Name that song. Also, we painted the kitchen. SURPRIIIISE!
We’ve mentioned that we’ve been flirting with the idea in our last two Listy McListersons (here and here), and when Nonna came to hang with Clara this past week we jumped at the chance to tear the kitchen apart and get to it.
Just to keep it real, we grabbed this shot to demonstrate that when one room is getting love, some nearby room is getting dumped. It’s like saying “kitchen, will you accept this rose?” and meanwhile we’re sending the dining room packing (with a bunch of extra baggage). There’s usually one of these “displacement messes” going on at all times in our house. And of course this particular mess was directly behind the front door on the day that the neighbors stopped by just to chat. It’s always nice when it looks like you run a furniture and accessory agility course from your dining room, no?
As for more about the kitchen color change, although you guys know we love grellow with a passion, it has been notoriously impossible to photograph (remember a hundred different phases of the kitchen project with “ahh, this color looks so much more subtle in person but is reading as lime green/bright yellow/neon slime for some reason”). And although that’s
sort of definitely a dumb reason to repaint a room, I can’t tell you how annoying it is to not be able to share what you see in front of your eyes when you’re a home blogger.
But the main reason for the change wasn’t that the color was hard to photograph, it was that over time we realized that the grellow didn’t let the other things in the room shine as much as they might have with a different choice. Take the white cabinets and counters for example. They looked little yellowed thanks to the wall color reflecting on them – and even the cork looked a little orangey-yellow (especially at night) instead of rich and mocha.
So here’s how we reasoned our way to a new color pick in five bullets or less:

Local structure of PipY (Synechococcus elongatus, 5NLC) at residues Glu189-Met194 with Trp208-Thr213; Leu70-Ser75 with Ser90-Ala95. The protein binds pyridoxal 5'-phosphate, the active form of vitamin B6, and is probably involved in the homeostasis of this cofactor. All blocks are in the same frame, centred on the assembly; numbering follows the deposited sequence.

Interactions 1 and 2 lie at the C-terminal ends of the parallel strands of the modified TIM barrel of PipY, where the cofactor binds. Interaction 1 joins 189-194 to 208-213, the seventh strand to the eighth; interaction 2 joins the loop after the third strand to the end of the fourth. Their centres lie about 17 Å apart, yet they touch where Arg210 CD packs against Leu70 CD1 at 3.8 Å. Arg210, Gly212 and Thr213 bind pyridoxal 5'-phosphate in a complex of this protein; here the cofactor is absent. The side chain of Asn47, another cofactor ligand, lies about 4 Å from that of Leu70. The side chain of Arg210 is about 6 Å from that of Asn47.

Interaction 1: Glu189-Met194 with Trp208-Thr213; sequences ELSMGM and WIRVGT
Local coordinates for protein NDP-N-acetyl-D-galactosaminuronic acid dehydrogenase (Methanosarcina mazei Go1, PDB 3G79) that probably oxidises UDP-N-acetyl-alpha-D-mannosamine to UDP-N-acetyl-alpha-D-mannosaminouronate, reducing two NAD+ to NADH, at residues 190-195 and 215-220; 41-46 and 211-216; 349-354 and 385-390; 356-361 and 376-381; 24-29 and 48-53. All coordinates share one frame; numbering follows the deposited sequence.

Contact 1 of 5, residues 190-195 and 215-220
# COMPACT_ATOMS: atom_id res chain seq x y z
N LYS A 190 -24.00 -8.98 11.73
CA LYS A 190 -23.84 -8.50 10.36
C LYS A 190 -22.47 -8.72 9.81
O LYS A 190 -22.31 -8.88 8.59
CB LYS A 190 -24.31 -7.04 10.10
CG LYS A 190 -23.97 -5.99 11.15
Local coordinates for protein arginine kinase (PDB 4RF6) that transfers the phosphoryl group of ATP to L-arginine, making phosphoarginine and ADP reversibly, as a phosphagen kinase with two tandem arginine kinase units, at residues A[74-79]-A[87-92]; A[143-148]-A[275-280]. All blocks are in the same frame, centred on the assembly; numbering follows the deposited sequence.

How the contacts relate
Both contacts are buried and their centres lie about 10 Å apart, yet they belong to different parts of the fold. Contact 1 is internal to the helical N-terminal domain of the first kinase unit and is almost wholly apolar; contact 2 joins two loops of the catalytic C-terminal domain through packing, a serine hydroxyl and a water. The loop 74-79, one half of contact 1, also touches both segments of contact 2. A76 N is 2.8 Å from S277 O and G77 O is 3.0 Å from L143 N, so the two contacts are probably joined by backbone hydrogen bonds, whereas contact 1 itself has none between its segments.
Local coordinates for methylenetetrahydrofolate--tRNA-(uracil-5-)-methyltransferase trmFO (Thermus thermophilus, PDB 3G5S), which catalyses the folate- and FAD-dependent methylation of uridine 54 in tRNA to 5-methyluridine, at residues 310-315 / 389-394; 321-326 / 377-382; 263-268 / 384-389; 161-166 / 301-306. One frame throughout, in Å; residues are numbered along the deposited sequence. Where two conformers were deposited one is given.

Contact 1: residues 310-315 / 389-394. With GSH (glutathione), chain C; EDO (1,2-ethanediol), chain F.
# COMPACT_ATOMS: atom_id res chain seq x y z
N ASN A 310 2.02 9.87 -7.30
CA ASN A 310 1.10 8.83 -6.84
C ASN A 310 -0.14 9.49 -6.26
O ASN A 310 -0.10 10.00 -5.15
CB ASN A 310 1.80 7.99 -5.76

- we worried that other tones of yellow and green would have the same yellowing-ish issue (say that three times fast) since they’d reflect on the counters, cabinets, and cork – even if they were deeper or lighter, so we nixed those options
- we wanted something deep enough in tone to provide a little more contrast, so the counters and cabinets would pop more (but nothing too dark since the room is windowless)
- we have gray backsplash tile and a few adjoining rooms are gray, so we didn’t want to go with more gray on the walls (dark, light, or schmedium) for fear of grayverload
- we wanted an actual color on the walls (since we chose such safe things everywhere else like: brown floors, white cabinets, stainless appliances, white counters, and gray backsplash tile)
- we wanted a color that would tie the kitchen into the four spaces (yes, four!) that the kitchen opens up to – without getting too matchy-matchy (when a room adjoins so many other rooms, the wall color should work with those rooms since you’ll see them together all the time – it’s sort of like very carefully picking a hallway color that works with all of the rooms off of it)
So after taking a good hard look at each of those adjoining rooms, we decided to draw inspiration from the powdery blues in the background of the dining room curtains (top right) and some of the blue pillows on the living room sofa (bottom left) among a few other things, like the kitchen shade, the subtle blue undertones in the gray backsplash, the two paintings I made for the kitchen, the lanterns in the living room, and some of the art in the nearby hallway o’ frames.